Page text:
Ontario Construction News staff writer
Some City of Toronto officials and politicians have expressed concerns about the revenue and city planning implications of Bill 108, The More Homes, More Choices Act, and the provincial budget.
Under the new legislation, a new “community benefits charge” is to combine three separate tools cities have used to secure cash for services and infrastructure, child care space and parkland.
Toronto planners and lawyers have been “combing through the sometimes vaguely-written bill in order to understand the impact, with, they say, little additional information from the province,” the Toronto Star reports.
“In the absence of implementation details, city staff are unable to provide detailed conclusions regarding the impacts that Bill 108 will have on the city from a financial impact, planning approval and appeal process and longer-term city-building perspective,” says a May 9 memo sent to council members.
A Toronto city staff report about operating budget challenges from the provincial budget released on April 19, says that the “estimated pressure on the City of Toronto Council-approved 2019 budget (based on best available information to date is $177.65 million.”
These direct costs relating to the cancellation of planned provincial tax funding, and direct cuts in resources for Toronto Public Health, Children’s Services, and Toronto Paramedic Services, do not take into account the indirect costs implied by the Bill 108 provisions.
“Bill 108 proposes replacing Section 37 of the Planning Act with a new community benefits authority that would make upfront development costs more predicable,” the city staff report says. “Development costs of soft services and in some cases parkland dedication would also be included in this new community benefits authority. The proposed changes are a comprehensive re-think fo the current financial tools available to the city.”
“Further assessment of the financial impacts to the city will be required as details become available. The proposed new authority replaces key planning and benefits tools that have brought a great deal of community infrastructure to Toronto.”
The staff report also provides observations about Bill 108’s proposal to freeze development charge rates at an earlier point in time, with the charges continuing to be paid at the usual time (generally building permit issuance).
The staff memo notes:
- Developers already use early rate triggering options and phase-in of rate changes to avoid pending development charges rate increases (city’s scheduled phase-ins are Nov. 1, 2019 and Nov. 1, 2020), reducing how much the city is able to recover. This problem is expected to worsen under the new changes; and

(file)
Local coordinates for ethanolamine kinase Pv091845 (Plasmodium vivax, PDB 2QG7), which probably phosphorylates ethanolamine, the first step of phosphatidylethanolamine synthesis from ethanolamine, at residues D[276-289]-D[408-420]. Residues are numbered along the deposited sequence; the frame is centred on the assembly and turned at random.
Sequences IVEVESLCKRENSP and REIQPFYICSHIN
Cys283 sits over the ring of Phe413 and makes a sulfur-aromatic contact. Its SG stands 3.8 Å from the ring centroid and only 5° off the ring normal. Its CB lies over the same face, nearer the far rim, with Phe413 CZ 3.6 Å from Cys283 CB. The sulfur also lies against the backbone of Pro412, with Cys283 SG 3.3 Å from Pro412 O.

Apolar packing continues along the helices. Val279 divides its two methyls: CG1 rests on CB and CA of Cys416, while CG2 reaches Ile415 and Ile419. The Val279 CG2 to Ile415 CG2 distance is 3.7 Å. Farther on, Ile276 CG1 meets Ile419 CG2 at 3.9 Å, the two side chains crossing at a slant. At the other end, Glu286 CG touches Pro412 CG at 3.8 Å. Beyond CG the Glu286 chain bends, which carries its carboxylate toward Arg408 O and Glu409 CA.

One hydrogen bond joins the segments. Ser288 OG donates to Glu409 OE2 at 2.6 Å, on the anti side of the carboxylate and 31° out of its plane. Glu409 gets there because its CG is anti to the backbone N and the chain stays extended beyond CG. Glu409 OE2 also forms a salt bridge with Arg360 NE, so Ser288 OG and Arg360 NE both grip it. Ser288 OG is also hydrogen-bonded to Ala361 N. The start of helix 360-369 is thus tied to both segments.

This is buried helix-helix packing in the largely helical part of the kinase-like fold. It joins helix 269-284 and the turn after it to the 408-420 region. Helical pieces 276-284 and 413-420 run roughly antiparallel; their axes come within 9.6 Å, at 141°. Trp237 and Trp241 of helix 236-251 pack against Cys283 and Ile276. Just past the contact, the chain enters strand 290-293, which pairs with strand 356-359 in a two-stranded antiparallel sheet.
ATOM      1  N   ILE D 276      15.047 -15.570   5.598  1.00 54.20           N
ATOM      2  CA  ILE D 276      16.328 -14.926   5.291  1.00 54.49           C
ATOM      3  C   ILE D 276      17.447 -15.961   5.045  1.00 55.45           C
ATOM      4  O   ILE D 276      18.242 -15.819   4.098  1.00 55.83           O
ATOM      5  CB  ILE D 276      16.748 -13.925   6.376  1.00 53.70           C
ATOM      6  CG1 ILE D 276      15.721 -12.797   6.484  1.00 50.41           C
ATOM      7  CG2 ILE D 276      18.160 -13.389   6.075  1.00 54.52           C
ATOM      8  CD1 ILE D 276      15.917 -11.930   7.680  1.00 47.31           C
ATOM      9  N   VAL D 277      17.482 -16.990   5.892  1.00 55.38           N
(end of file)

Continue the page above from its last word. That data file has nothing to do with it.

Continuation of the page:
- The deferred collection is effectively a loan from municipalities to developers. Municipal borrowing capacity is not unlimited. The cost or benefit will depend on the interest rates set by regulation.
Bill 108 would overwrite the Planning Act’s Section 37 (density bonusing) and Section 42 (parkland dedication funds), coupled with changes to development charges, which builders need to pay when they get their building permits.
Under the new rules, Sections 37 and 42 will be overwritten with a single “community benefits charge.” Meanwhile, general development charges will only be allowed to be applied to infrastructure such as sewers and subway lines, but not for facilities such as libraries and child care centres – these “soft services” will only be paid for out of the new community benefits charge.
Adding to the challenge for planners and municipal politicians, (and bringing relief to builders and developers), the new community benefits charge is to be capped at an as-yet-unspecified percentage of the development site’s land value.
“What i would say I’m confident of, is that the city overall will be shortchanged,” Coun. Kristyn Wong-Tam (Ward 13 Toronto Centre) told the Toronto Star. “The way we collect dollars today in the various steams of collection … all of that will be weakened.”
Councillor Joe Cressy (Ward 10 Spadina-Fort York) observed: “The city’s going to get less money very clearly, for social infrastructure and parkland, so there will be fewer parks and less funds for affordable housing, child care spaces and others.”
“That is a direct negative impact and we know that,” he said. “How we would then be able to manage growth and change in a bustling city . . . we don’t know the answers to that yet.”
The provincial government, of course, has a different perspective on its new legislation’s impact.
“Our government is taking the politics out of Toronto’s planning decisions,” it says in a statement. “Councillors are able to make deals directly with developers, out of public view, at times negotiating vanity projects, in exchange for more density.”
The statement describes the money as “slush funds that the councillor manages and spends with no oversight or accountability.”
In addition to the possibly massive Planning Act changes costs to the city budget, city staff reported on other elements in the provincial budget that could costly for the city’s infrastructure spending.
The most significant capital project described relates to the cancellation of provincial funding for the Creative City Campus for the OCAD University, which would have included adding 50,000 sq. ft. of new space and renovating 95,000 sq. ft. of existing space. The previous Liberal government had committed $27 million towards the total projected costs of $60 million.
“To date, the university has received $7 million toward the project,” the city staff memo says. “The university, which haas a student population of 4,700, has raised $33 million from private downers, the federal government and institutional funds. The university has indicated it intents to seek other funding sources and complete the project.”